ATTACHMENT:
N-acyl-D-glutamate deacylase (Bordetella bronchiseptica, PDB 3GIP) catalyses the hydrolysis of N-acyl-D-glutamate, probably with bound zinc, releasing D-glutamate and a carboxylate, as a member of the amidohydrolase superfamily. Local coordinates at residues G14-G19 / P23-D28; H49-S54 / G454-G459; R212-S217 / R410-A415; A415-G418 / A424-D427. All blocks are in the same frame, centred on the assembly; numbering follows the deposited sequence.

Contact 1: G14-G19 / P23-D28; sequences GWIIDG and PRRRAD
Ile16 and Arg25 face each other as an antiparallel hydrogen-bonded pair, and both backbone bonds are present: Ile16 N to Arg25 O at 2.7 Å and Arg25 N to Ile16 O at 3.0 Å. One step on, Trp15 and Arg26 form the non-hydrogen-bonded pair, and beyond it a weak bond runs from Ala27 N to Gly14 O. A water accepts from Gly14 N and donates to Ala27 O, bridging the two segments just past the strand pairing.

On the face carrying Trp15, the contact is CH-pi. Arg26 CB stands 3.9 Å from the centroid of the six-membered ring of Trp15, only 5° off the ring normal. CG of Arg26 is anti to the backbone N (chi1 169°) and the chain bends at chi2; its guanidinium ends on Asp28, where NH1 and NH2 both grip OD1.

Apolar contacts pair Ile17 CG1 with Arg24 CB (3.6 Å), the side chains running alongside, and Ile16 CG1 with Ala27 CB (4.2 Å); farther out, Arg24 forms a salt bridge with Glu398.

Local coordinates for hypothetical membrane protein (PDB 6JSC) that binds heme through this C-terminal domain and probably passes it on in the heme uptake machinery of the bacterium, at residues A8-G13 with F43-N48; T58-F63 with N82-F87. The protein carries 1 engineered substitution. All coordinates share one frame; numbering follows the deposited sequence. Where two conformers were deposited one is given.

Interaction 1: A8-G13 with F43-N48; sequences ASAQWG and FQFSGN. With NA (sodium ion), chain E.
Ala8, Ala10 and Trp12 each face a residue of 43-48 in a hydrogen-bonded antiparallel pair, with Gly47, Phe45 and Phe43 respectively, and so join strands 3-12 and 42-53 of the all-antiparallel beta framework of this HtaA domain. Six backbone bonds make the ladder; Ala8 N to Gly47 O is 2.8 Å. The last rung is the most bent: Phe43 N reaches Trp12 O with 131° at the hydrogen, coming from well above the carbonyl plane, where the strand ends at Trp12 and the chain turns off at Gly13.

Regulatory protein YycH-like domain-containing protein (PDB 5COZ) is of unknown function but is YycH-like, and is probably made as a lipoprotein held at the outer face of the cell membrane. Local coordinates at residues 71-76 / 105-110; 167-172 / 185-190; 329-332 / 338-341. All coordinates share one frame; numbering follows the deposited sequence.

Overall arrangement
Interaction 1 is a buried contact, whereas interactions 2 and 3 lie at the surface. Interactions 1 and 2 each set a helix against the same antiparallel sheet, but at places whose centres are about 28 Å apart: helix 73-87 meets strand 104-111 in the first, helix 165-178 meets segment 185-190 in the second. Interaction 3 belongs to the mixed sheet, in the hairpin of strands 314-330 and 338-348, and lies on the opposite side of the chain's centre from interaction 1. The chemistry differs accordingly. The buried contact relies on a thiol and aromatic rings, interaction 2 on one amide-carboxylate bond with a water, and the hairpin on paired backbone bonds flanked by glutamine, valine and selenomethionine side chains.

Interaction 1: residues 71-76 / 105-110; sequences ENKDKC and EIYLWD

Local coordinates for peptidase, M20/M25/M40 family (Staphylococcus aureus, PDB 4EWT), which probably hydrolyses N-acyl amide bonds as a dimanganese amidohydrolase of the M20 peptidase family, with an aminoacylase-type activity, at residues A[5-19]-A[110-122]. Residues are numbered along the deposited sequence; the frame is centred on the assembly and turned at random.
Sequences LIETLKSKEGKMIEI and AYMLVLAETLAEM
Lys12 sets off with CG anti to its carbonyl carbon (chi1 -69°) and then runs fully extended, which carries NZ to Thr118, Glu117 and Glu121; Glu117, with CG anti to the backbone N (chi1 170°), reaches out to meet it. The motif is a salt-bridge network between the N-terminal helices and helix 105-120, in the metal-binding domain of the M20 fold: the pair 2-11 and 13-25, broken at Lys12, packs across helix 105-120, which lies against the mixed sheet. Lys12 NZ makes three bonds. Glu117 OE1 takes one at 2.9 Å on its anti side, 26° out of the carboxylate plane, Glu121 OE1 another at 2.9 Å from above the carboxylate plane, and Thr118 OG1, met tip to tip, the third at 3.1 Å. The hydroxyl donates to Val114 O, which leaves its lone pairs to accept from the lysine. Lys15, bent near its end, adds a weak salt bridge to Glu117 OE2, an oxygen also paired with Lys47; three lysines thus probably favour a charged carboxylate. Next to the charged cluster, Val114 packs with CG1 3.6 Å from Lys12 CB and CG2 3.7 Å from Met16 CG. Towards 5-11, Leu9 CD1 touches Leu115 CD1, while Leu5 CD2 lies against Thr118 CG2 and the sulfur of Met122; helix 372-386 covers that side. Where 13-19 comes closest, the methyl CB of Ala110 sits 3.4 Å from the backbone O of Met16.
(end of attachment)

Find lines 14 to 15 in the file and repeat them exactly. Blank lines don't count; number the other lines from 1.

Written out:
Sequences LIETLKSKEGKMIEI and AYMLVLAETLAEM
Lys12 sets off with CG anti to its carbonyl carbon (chi1 -69°) and then runs fully extended, which carries NZ to Thr118, Glu117 and Glu121; Glu117, with CG anti to the backbone N (chi1 170°), reaches out to meet it. The motif is a salt-bridge network between the N-terminal helices and helix 105-120, in the metal-binding domain of the M20 fold: the pair 2-11 and 13-25, broken at Lys12, packs across helix 105-120, which lies against the mixed sheet. Lys12 NZ makes three bonds. Glu117 OE1 takes one at 2.9 Å on its anti side, 26° out of the carboxylate plane, Glu121 OE1 another at 2.9 Å from above the carboxylate plane, and Thr118 OG1, met tip to tip, the third at 3.1 Å. The hydroxyl donates to Val114 O, which leaves its lone pairs to accept from the lysine. Lys15, bent near its end, adds a weak salt bridge to Glu117 OE2, an oxygen also paired with Lys47; three lysines thus probably favour a charged carboxylate. Next to the charged cluster, Val114 packs with CG1 3.6 Å from Lys12 CB and CG2 3.7 Å from Met16 CG. Towards 5-11, Leu9 CD1 touches Leu115 CD1, while Leu5 CD2 lies against Thr118 CG2 and the sulfur of Met122; helix 372-386 covers that side. Where 13-19 comes closest, the methyl CB of Ala110 sits 3.4 Å from the backbone O of Met16.